ViSenze Blog

Future-proofing e-commerce apps

Posted by ViSenze 09-November-2015

Following our previous blog post on the ongoing debate between the mobile web and mobile app - and how this battle is going obsolete in 2016, Will Lindemann, Director of Growth at Branch Metrics has contributed this guest post on how to utilize innovative mobile technologies to reap massive rewards for your organization.

 

For shopping companies and lifestyle brands, the days of “betting on mobile” are gone. Data shows that customers are spending their time and dollars on mobile devices. In 2014, customers spent around $200 billion on mobile devices.¹ Even when online commerce as a whole is slowing, mobile is thriving: online sales for August 2015 grew 5%, their lowest rate in 15 years, while mobile commerce grew a robust 33% year over year.²

The race is now on to claim the $600 billion that Goldman Sachs projects will be spent on mobile commerce in 2018. Branch has partnered with the leading e-commerce platform PredictSpring to identify three key technologies any e-commerce company should be acting on today.

“Buy Now” buttons

The next generation of “buy now” based ads go beyond a call-to-action in traditional text or display ads and transfer the act of purchasing to the ad platform itself.

For example, if users see something they like on Twitter, they can place an order for that item without leaving the Twitter app (sort of). “Buy now” buttons require a direct backend connection between the platform and the merchant, so that Twitter can place the order with (RED) on behalf of the user. Pretty nifty in theory, and definitely a promising source of purchases due to the number of users on the major social networks.

but now buttons on mobile apps
"Buy now" button on Twitter

However, this ad format is still in its infancy.

From a user’s perspective, the friction of switching context and downloading a new app is reduced, but entering order and shipping information remains cumbersome.

From a seller’s perspective, there are multiple issues with being tied to a single platform. The backend infrastructure will need to be wired up separately for every platform (Facebook, Pinterest, Twitter etc.) which is a large technical investment to make for an unproven format. It also negatively impact brand engagement. If a customer downloads an app, the seller has a permanent piece of real estate on that customer’s device and can message them with relevant branded content. With “buy now” on a social network, the purchase is isolated and the brand relationship is fleeting.

For retailers, a sensible bet is engaging with a company like PredictSpring who will do a single integration with the commerce backend. From there, PredictSpring handles the integrations with third-party apps, reducing the time, effort and cost associated with posting inventory on social platforms.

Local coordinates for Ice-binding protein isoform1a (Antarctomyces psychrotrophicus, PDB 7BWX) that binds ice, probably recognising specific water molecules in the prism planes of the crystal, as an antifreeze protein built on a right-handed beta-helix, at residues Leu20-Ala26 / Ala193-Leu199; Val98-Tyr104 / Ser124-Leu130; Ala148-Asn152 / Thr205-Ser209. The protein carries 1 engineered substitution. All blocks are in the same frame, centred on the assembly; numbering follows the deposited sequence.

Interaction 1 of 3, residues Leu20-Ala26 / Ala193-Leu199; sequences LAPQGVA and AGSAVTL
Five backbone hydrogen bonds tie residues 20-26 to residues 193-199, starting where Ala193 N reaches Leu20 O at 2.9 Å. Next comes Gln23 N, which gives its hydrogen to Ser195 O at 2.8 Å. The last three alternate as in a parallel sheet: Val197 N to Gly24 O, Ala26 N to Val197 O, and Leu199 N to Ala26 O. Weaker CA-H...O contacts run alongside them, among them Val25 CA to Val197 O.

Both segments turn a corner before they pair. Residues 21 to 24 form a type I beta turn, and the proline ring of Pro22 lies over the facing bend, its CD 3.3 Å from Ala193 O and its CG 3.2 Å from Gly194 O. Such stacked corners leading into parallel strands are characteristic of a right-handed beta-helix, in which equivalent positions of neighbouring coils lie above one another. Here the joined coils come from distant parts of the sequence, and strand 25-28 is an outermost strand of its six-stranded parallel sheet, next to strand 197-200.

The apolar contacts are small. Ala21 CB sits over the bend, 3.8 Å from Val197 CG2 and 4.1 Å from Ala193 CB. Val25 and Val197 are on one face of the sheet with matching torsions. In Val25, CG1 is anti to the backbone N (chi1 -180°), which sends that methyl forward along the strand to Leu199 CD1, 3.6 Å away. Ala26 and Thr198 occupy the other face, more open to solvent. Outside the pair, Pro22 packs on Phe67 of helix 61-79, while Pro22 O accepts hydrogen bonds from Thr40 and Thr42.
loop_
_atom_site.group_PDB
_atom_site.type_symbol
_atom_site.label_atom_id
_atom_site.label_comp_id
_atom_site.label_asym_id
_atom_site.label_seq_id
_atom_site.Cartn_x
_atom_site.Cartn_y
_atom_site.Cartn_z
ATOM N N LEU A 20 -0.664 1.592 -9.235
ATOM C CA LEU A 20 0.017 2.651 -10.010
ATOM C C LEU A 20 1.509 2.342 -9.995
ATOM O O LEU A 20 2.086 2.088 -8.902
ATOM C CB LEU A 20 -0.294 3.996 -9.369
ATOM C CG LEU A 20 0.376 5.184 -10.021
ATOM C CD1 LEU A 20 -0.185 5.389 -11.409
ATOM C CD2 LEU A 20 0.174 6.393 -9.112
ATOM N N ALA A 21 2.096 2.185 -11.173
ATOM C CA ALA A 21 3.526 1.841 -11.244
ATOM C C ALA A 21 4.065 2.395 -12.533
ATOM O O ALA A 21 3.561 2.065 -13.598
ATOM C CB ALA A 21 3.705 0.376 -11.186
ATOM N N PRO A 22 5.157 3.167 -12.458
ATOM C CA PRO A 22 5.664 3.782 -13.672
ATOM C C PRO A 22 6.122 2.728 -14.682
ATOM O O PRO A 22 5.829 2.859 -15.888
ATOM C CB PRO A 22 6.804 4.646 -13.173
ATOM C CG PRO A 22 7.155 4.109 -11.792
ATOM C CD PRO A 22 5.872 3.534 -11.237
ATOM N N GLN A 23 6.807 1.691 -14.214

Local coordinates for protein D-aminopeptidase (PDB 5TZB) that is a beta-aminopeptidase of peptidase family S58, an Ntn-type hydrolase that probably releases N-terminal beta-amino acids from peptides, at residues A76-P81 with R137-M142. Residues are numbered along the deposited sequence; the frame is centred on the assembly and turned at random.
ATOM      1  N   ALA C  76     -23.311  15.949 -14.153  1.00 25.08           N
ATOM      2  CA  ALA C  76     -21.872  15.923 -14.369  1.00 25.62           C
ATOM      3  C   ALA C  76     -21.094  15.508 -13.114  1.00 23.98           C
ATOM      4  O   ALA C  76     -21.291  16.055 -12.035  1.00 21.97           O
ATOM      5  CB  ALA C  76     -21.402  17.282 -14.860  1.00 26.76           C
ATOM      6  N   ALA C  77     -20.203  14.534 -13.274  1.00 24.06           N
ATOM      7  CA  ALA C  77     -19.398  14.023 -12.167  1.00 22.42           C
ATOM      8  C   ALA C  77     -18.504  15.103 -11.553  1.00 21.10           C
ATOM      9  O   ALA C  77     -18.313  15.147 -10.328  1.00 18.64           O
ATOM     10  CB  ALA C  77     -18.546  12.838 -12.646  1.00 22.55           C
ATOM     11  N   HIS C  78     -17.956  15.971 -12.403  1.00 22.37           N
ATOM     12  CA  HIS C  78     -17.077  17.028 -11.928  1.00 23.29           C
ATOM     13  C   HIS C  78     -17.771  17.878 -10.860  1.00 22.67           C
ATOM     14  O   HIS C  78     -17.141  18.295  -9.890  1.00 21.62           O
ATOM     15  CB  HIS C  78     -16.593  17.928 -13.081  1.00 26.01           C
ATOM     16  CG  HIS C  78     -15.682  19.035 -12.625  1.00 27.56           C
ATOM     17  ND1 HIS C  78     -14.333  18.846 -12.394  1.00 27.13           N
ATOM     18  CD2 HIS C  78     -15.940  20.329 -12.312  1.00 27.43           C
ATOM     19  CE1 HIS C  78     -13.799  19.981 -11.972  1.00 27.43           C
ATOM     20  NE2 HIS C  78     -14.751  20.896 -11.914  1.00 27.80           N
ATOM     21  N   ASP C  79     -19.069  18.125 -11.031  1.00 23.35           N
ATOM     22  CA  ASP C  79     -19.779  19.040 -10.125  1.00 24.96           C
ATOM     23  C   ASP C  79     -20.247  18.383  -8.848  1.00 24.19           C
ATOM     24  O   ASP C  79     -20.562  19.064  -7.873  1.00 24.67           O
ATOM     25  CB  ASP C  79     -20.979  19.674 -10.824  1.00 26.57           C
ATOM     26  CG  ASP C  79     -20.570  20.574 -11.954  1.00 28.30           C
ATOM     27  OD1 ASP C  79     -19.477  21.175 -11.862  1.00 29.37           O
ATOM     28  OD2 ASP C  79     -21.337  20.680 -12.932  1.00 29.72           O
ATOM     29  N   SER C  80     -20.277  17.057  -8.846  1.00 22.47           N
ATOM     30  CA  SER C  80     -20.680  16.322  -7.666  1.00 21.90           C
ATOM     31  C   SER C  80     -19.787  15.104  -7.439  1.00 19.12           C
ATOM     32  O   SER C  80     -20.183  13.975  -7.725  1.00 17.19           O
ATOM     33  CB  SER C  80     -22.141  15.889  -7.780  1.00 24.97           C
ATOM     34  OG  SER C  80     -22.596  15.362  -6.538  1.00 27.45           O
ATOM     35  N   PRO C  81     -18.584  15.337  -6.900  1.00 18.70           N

Contextual deep links - linking through app install

A deep link is simply a link that brings a user to content within an app. If a user shares a link to a pair of shoes from the Cole Haan app, the person receiving and clicking that link is taken to the specific pair of shoes in the app.

Deep linking has traditionally worked only if the app in question was already installed, creating a serious barrier to mobile user acquisition. With Branch Metrics’ new “contextual” deep linking, the deep link works even through install, so users can be taken directly to the content they’re seeking when they open the app for the very first time, removing friction for their first purchase.

contextual deep links - linking through app install
Deep links in the Cole Haan app

With Branch deep links, a new user who installs from a link can also receive a personalized experience when they open the app. This could be a picture of the friend who sent them the link, an automatic credit applied toward their first purchase, or even pre-loading the shopping cart with the item they are trying to buy.

Unlike “buy now” buttons, deep linking creates a great experience for the user in a brand’s app, which means not only increased purchases, but also increased loyalty and retention. In the battle for eyeballs on mobile, a robust deep linking flow is a crucial way to acquire and retain loyal users.

Apple Pay and Android Pay

If real estate is about “location, location, location” then mobile commerce is about “friction, friction, friction.”

Native checkout technologies, such as Apple Pay and Android Pay, greatly reduce friction in the purchase flow. At the moment, the payments technology is limited to Apple Pay in iOS apps. Android Pay for in-app purchases is rolling out “later this year”, but neither has announced plans for mobile web yet.

Apple Pay is an amazing experience in iOS apps, allowing one-click purchasing almost immediately. Like deep linking, the native checkout has been available in rudimentary form for a while but has recently improved in quality and adoption, making them essential technologies for any commerce app.

A new commerce ecosystem

As the mobile market opportunity has matured, so have the supporting technologies. Already newer, mobile-only brands have taken chunks of market share out of brick and mortar businesses by executing a robust product plan. Over the next two years mobile sales are hitting the hockey stick growth curve and brand loyalties will shift. There’s never been a more critical time to double down on mobile, and the reward is massive.

 

¹https://www.internetretailer.com/2014/03/10/mobile-commerce-will-be-nearly-half-e-commerce-2018
²http://internetretailing.net/2015/09/weakest-august-online-sales-in-15-years-imrg/#

 

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